Legal QuestionTwo ex-spouses in Florida are engaged in a legal battle over who gets the rights to their deceased son's ashes. The legal battle stems from a ruling last May that deemed the ashes could not be divided. The most recent hearing on the matter was held in Delray Beach, Florida, on Wednesday.

Son Killed by Polo Star John Goodman

The couple's 23-year-old son died in a 2010 car accident with drunk polo star, John Goodman. The polo star has since been sentenced to spend 16 years in jail. In 2012, the accident also culminated into a $46 million legal settlement against Goodman, which was split between the two parents. Nevertheless, the young man's ashes remain a source of contention between the ex-couple.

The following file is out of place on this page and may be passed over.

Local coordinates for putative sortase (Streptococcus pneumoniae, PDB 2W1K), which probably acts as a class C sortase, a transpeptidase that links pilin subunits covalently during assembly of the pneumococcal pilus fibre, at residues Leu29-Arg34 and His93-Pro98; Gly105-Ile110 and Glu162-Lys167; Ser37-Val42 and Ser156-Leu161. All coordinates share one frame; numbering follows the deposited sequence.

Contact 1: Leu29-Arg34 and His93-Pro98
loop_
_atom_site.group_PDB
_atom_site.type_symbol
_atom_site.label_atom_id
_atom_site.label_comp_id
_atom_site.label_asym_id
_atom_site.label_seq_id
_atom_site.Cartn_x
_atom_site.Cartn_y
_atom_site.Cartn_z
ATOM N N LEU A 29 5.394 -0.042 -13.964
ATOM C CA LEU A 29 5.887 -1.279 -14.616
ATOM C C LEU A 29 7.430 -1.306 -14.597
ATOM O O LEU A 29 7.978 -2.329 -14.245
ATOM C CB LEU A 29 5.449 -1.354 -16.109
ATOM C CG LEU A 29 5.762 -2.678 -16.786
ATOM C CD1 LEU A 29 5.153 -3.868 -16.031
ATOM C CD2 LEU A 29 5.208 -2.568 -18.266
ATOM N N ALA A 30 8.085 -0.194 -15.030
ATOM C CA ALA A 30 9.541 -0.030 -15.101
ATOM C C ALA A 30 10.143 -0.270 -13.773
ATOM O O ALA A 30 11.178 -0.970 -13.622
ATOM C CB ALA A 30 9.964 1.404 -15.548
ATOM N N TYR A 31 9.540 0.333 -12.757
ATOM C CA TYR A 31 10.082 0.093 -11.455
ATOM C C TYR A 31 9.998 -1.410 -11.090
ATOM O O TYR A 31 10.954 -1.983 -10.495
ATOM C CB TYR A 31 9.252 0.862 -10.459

Ever since their son was cremated four years ago, his ashes have been held by a funeral home. During this time, the parents have fought in court about whether the ashes can be divided in probate like property. The boy's father wanted the ashes to be divided in order to bury part of the remains at a family burial plot in Georgia. The boy's mother, on the other hand, does not want the ashes to be considered property. She wants all of them to be interred close to her home in West Palm Beach, Florida.

The judge who ruled on the matter last May determined that no precedents exist in Florida law that require ashes to be split as if they were property. In May, a Florida Appeals Court judge agreed by citing English court records from the 18th and 19th centuries. Nevertheless, their case has continued as the parents fight the matter.

What Do You Think About This?

What do you think about this? Should families be legally required to split the ashes of a deceased loved one? It is doubtful that anyone would feel it was logical to split the remains if they had not been subjected to cremation. In this sense, should ashes also be indivisible -- in the same way that a body is? Please let us know what you think in the comments below.